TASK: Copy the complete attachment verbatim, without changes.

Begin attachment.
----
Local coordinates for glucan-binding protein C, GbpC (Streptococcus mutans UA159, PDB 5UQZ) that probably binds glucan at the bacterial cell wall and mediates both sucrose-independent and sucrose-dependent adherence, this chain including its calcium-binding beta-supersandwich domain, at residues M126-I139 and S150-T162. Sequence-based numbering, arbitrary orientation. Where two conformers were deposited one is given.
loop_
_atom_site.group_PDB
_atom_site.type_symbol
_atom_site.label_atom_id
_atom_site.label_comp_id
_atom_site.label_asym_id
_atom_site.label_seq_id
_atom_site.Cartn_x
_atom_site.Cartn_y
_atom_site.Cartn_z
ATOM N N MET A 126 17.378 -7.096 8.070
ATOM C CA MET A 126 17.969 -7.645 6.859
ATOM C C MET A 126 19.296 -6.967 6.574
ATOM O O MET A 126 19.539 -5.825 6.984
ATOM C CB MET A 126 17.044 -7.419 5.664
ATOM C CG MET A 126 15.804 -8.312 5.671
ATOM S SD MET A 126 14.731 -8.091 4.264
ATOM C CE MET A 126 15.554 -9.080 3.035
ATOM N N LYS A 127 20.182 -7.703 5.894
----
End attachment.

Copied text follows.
Local coordinates for glucan-binding protein C, GbpC (Streptococcus mutans UA159, PDB 5UQZ) that probably binds glucan at the bacterial cell wall and mediates both sucrose-independent and sucrose-dependent adherence, this chain including its calcium-binding beta-supersandwich domain, at residues M126-I139 and S150-T162. Sequence-based numbering, arbitrary orientation. Where two conformers were deposited one is given.
loop_
_atom_site.group_PDB
_atom_site.type_symbol
_atom_site.label_atom_id
_atom_site.label_comp_id
_atom_site.label_asym_id
_atom_site.label_seq_id
_atom_site.Cartn_x
_atom_site.Cartn_y
_atom_site.Cartn_z
ATOM N N MET A 126 17.378 -7.096 8.070
ATOM C CA MET A 126 17.969 -7.645 6.859
ATOM C C MET A 126 19.296 -6.967 6.574
ATOM O O MET A 126 19.539 -5.825 6.984
ATOM C CB MET A 126 17.044 -7.419 5.664
ATOM C CG MET A 126 15.804 -8.312 5.671
ATOM S SD MET A 126 14.731 -8.091 4.264
ATOM C CE MET A 126 15.554 -9.080 3.035
ATOM N N LYS A 127 20.182 -7.703 5.894